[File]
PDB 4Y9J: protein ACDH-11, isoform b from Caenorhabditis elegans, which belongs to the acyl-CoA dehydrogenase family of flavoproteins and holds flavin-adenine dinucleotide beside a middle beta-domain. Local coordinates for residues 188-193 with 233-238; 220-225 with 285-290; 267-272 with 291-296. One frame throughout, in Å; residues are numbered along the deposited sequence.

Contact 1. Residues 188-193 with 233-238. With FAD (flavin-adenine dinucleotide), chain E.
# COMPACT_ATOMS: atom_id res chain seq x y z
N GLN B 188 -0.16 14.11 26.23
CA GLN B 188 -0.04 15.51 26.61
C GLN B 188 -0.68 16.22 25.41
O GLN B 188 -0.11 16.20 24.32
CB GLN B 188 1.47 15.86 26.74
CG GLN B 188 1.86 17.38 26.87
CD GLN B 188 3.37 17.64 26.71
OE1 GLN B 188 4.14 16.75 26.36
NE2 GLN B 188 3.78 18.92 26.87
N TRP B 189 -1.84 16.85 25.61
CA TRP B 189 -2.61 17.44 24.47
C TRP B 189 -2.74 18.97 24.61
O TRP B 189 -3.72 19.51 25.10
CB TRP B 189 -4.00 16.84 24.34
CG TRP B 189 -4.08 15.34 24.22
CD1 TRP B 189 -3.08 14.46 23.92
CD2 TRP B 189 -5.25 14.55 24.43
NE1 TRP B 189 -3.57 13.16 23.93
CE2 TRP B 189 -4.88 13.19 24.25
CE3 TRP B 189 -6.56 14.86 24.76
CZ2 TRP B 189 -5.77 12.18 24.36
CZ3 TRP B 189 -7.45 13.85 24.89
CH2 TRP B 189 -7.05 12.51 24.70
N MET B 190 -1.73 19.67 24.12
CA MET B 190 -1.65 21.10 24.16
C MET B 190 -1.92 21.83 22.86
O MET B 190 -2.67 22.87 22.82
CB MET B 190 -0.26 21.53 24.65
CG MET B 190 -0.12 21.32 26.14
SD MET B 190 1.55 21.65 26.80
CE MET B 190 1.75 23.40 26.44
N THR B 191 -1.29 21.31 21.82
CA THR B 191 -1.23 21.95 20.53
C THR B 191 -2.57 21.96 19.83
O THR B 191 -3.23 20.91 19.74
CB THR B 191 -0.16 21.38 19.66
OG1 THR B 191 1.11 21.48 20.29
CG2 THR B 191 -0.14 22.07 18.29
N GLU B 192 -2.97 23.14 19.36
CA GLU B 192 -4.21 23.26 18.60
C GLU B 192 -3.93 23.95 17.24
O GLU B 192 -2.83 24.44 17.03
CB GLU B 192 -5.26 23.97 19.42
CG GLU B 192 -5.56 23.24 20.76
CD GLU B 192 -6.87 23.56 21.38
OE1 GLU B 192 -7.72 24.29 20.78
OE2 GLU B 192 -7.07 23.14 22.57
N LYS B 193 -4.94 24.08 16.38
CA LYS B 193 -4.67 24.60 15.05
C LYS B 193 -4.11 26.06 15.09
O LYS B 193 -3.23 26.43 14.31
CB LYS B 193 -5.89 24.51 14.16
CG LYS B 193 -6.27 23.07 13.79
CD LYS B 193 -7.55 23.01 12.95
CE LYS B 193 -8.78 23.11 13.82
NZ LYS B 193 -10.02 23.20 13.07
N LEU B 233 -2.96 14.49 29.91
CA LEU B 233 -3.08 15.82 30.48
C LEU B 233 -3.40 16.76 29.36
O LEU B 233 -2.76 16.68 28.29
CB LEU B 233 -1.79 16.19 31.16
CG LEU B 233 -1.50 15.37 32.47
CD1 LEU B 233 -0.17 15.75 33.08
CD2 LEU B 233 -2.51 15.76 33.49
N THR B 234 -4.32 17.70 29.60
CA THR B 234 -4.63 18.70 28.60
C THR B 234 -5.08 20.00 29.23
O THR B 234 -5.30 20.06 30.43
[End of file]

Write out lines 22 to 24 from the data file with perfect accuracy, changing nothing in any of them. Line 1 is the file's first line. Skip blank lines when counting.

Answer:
CE2 TRP B 189 -4.88 13.19 24.25
CE3 TRP B 189 -6.56 14.86 24.76
CZ2 TRP B 189 -5.77 12.18 24.36